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London’s transport system has been at the cutting edge of technology for the past 150 years when 19th century engineers first decided to run trains deep underground beneath the capital’s busy streets.
Today, Transport for London, the body that runs the capital city’s network of tube, buses and roads, has maintained that tradition of innovation by revolutionising ticketing systems — helping to speed up the movement of millions of people through London.
The group pioneered the use of smart ticketing in Europe when it launched its Oyster card in 2003, enabling commuters to quickly tap on a reader to go through an entry or exit barrier rather than having to queue up to buy a paper ticket. This shaved precious seconds from the time it takes to get through congested ticket barriers at London Underground stations or to pay to board buses, helping to reduce the daily frustrations of busy commuters.
But Shashi Verma, TfL’s director of customer experience, says the operator is continuously looking at how to further advance its ticketing system. This has seen TfL become one of the first public transit systems in the world to enable contactless bank card and mobile payments.
“We came to the very simple realisation that nobody wants to buy a ticket and actually we don’t want to sell them one either. If you could find a means of making that very simple business process work more efficiently that would be the right thing,” he says.
According to Mr Verma, TfL is in discussions with about 40 cities around the world that are trying to emulate the advances London’s transport operator has made with smart ticketing.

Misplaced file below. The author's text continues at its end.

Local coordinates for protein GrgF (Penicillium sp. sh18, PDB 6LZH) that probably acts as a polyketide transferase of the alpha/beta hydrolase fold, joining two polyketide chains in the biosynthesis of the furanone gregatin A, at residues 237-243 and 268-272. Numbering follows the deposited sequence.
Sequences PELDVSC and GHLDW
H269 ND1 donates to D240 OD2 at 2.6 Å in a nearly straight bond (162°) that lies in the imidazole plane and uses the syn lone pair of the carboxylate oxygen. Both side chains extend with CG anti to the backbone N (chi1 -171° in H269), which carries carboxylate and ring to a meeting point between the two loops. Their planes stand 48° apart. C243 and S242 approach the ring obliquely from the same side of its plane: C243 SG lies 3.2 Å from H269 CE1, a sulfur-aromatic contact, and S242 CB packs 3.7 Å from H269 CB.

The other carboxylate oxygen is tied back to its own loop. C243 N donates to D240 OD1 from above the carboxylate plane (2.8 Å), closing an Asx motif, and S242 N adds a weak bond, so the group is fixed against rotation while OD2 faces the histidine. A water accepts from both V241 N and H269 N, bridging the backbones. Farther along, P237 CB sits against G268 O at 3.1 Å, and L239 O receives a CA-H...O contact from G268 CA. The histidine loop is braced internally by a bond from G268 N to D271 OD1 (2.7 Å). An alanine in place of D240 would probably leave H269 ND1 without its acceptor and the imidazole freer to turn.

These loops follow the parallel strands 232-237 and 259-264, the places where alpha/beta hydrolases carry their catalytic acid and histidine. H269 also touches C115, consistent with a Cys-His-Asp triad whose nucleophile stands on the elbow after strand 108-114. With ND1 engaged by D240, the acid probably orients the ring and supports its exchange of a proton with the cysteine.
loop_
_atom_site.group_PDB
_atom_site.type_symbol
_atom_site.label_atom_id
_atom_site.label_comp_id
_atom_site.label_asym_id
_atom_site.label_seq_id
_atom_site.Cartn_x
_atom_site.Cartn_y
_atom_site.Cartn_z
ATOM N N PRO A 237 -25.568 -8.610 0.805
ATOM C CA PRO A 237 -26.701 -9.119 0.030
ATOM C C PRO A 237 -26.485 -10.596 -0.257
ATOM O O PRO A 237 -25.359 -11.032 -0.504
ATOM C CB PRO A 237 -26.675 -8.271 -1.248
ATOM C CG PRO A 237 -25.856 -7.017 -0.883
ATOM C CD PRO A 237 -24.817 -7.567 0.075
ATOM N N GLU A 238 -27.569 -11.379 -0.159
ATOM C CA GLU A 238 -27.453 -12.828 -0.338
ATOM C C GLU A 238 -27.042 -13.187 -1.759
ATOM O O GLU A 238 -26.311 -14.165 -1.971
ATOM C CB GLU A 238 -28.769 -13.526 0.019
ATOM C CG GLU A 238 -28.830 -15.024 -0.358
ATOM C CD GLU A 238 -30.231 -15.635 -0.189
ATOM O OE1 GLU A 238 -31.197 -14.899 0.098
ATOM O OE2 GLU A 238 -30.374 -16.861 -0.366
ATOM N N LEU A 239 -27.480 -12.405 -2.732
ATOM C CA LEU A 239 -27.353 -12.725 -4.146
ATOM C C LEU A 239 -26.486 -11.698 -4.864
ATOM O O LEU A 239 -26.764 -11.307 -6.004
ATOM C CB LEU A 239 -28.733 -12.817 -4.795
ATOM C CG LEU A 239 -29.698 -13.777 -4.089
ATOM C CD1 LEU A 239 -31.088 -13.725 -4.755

MasterCard is using TfL’s experience to build its own network of partnerships to exploit the potential of contactless and mobile payments, to make urban mass transit systems work more efficiently — and expand the market for its cards. In tests from Philadelphia to Gujarat, the card provider has begun to integrate payment systems for train, metro, bus and road toll systems.
TfL has already gone one step further by extending contactless payments to wearables over the past year, including a key fob and sticker by Barclaycard.
But all this innovation comes at a cost. TfL this month announced another year of fare rises, reinforcing its status as one of the most expensive public transport systems in the world.
“London is a growing city and a growing city needs a lot of money from investment and a lot of that money comes from fare increases,” admits Mr Verma.
He says TfL takes lessons from other transit systems around the world, citing Hong Kong, which runs a very intensive service with fewer lines but bigger trains. It also looks closely at cities that run their system with less money.
London’s transport operator also faces huge challenges in dealing with a rapidly growing population. The capital is one of the fastest-growing major centres in Europe. Its population stands at 8.6m, having increased by almost 2m in the past 25 years. It is now expected to hit 10m by 2030.
“For us who worry about transport, growth is easily the number one challenge,” says Mr Verma. “The fact that London is growing so fast despite being a mature city is something that creates a lot of pressures. There are other cities around the world in developing countries that are growing even faster than London but, because they are at a much lower stage of development, it’s easier to add infrastructure there.”
This growth is already having an impact on the capital’s roads. In August, London claimed the title of Europe’s most congested city, dethroning Brussels, according to data from traffic analytics company Inrix.
“On practically every mode of transport we are seeing an increase in the quantity. As long as people find us an attractive place to come and live and work, we have to keep providing the means for them to get around the city,” says Mr Verma.
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